5. Does it have a low or high radiator?
I can't think of any other changes to TT chassis over the years of production. Even with the "clues", it's often impossible to pinpoint the exact year of a TT chassis. Of course if it has the original engine just look up the number and get a date.
Based on all of the original ads that I have seen, all C cabs had the short running boards and all closed cabs had the long "boot scraper" boards. The longer boards were to account for the wider doors. My chassis is mostly 1925 parts and the cab is '24 or '25.
Below are the pictures of the notches which are actually on both versions of the boards that I have.
Thanks for posting the photos. It makes what you're talking about clear. My truck is an '18 with short running boards. I just went out and checked. They do not have the notch like yours. So, it seems I need to add another change to my list. It appears that Ford made a change to the running boards when he started offering cabs. Adding the notches eliminated the blocks.
This is very interesting. I wonder why/how I never stumbled on this before. Until now I always thought the short boards were replaced with the long ones, simple. I have never heard or read that both were used at the same time depending on cab type.
P.S. Are you sure that first photo is really a TT? Mine isn't nearly as shiny and clean.
Well, it wasn't so shiny when we pulled it from the barn. I love the patina look but I have my limits!
From the TT’s I’ve seen, the C-Cabs had no wooden blocks under the cab – they bolted directly to the frame brackets. The closed cab TT’s, however, appeared to have wood blocks at both the front and rear cab attachment points. See photos.
As for the running boards, all the long “boot scraper” boards I’ve seen had the inside lip notched to clear the running boards brackets and thus no wood under those boards. On the “shorty” running boards, I’ve seen them both ways – with and w/o the notches. The earliest ones with the smaller ¼” mounting holes had no notches and were presumably mounted with wood blocks under them. Same for the ones with 5/16” mounting holes. When Ford added two extra holes for the battery bracket straps, I’ve seen shorty’s both ways with regard to the notches, so I don’t know what to understand. Adding the notches meant you had right and left versions to contend with – just like with the long boot scraper boards. Interestingly, when the battery bracket holes were added it seems both sides got the holes even though only the driver’s side used them.
Early Shorty boards
Late Shorty boards, one with notches and one without
The TT running boards, short and long, were used on both the C-Cabs and Closed cab trucks. It wasn’t based on cab type, but rather on year of production according to period photographs. If you like Ford trucks try finding a copy of “Ford Trucks Since 1905” by James K Wagner. The book is arranged by year with many original photos. In the 1925 era you see all the TT’s, C-cab and closed, with short running boards. In 1926 they all have long running boards, including the C-cabs.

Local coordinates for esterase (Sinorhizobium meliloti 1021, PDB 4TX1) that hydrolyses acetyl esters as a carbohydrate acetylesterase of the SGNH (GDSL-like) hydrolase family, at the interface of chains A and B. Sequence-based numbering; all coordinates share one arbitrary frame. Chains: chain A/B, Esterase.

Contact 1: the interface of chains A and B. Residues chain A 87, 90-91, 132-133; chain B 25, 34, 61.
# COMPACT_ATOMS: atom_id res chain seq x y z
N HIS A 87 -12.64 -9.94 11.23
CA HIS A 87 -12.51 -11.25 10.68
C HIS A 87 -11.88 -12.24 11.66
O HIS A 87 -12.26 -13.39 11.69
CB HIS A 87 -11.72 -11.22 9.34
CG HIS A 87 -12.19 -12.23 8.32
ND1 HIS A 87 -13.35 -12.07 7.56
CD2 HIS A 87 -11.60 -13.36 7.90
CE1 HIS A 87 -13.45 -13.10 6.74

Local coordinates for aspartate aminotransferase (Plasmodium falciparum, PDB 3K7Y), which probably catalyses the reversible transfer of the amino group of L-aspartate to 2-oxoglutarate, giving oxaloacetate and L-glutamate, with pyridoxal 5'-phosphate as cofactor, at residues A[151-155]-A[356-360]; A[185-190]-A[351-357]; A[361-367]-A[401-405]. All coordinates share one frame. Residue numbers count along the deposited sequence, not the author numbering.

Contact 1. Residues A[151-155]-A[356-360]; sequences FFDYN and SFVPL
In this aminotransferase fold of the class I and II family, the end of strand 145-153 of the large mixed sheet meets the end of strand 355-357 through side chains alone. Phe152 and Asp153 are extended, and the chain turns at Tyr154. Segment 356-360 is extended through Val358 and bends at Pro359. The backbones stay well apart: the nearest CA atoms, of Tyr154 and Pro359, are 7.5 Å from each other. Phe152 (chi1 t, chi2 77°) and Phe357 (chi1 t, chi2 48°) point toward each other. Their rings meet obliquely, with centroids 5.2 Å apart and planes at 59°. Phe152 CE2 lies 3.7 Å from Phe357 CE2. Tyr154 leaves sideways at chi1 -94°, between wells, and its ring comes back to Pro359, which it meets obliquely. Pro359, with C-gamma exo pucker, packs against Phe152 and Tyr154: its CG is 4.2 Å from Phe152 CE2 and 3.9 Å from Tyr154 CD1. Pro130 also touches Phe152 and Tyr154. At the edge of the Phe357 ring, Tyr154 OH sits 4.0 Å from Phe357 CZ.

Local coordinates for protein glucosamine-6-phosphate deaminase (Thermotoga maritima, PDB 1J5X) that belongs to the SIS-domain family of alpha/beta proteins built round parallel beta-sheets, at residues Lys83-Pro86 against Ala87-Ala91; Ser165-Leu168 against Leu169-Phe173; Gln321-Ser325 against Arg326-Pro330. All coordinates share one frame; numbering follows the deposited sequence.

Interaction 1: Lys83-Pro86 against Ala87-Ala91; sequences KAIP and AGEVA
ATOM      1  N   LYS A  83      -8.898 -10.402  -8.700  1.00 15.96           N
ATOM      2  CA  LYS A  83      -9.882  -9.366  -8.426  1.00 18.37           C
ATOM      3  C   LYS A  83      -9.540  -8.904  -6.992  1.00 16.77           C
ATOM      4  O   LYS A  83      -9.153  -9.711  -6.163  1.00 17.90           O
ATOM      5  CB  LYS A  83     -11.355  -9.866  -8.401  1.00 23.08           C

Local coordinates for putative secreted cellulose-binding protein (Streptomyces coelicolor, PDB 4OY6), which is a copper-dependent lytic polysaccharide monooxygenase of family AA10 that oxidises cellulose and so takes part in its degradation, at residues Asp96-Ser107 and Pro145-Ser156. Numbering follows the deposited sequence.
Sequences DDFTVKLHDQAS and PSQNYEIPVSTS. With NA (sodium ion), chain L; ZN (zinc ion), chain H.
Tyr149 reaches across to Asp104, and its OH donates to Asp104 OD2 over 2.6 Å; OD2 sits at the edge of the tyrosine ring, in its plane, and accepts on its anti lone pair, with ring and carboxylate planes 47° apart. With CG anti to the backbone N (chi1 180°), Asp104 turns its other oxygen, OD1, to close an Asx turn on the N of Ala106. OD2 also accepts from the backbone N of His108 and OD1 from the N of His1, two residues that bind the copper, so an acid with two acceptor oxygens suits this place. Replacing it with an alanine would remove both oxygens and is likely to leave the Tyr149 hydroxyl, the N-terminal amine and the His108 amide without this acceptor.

I cannot reproduce pictures from the book here, but I found two closed cab TT photos on the MTFCI truck forum showing closed cab trucks with what appears to be short running boards.
I don't think that you will find a C cab that was built with long boards. I see some restored ones that have them but I believe them to be incorrect.
Running board question...what are the two holes near the inside edge for on the passenger's side. The matching holes on the driver's side are for the battery bracket. I see the same issue with the short boards pictured above.
Maybe it was if you wanted to carry an extra battery or have a right hand drive TT...??
At least the "Ford" was turned around from side to side on the long boards. The short boards with the edge notches were exactly the same so the script on them is legible in opposite directions when installed.
(Message edited by JunkyJud on January 01, 2016)
Rich - The frame you show in the pictures of the blocks on the Closed Cab isn't even a TT frame. It looks like a car frame. The rear of the truck bodies bolted directly to a double-holed frame bracket shared with the bed.
It is a TT frame but an earlier one without the double hole mounts. Pre '23?
Ah, ok. It didn't look deep enough. Still a mismatch trying to mount a newer cab to it. It's like trying to mount a 26-27 car body on 19 frame and saying the made-up brackets were original. But, you can drive anything you want.
Here's a couple pics of where we're at with it today